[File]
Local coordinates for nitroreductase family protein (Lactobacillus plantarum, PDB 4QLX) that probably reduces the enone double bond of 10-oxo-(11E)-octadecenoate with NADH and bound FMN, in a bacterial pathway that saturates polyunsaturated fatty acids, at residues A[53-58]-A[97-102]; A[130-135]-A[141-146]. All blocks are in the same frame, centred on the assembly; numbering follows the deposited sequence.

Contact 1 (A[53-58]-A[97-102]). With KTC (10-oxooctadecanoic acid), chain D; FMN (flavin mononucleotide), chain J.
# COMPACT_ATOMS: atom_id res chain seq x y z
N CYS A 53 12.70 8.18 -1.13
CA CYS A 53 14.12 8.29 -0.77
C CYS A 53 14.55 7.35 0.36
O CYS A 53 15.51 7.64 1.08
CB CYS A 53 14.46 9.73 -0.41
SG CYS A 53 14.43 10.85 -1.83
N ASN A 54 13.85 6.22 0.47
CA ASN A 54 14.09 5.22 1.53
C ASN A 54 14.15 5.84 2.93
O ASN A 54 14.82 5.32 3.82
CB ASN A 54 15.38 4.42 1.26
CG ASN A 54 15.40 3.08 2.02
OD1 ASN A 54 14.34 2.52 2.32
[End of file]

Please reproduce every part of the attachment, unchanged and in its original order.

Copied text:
Local coordinates for nitroreductase family protein (Lactobacillus plantarum, PDB 4QLX) that probably reduces the enone double bond of 10-oxo-(11E)-octadecenoate with NADH and bound FMN, in a bacterial pathway that saturates polyunsaturated fatty acids, at residues A[53-58]-A[97-102]; A[130-135]-A[141-146]. All blocks are in the same frame, centred on the assembly; numbering follows the deposited sequence.

Contact 1 (A[53-58]-A[97-102]). With KTC (10-oxooctadecanoic acid), chain D; FMN (flavin mononucleotide), chain J.
# COMPACT_ATOMS: atom_id res chain seq x y z
N CYS A 53 12.70 8.18 -1.13
CA CYS A 53 14.12 8.29 -0.77
C CYS A 53 14.55 7.35 0.36
O CYS A 53 15.51 7.64 1.08
CB CYS A 53 14.46 9.73 -0.41
SG CYS A 53 14.43 10.85 -1.83
N ASN A 54 13.85 6.22 0.47
CA ASN A 54 14.09 5.22 1.53
C ASN A 54 14.15 5.84 2.93
O ASN A 54 14.82 5.32 3.82
CB ASN A 54 15.38 4.42 1.26
CG ASN A 54 15.40 3.08 2.02
OD1 ASN A 54 14.34 2.52 2.32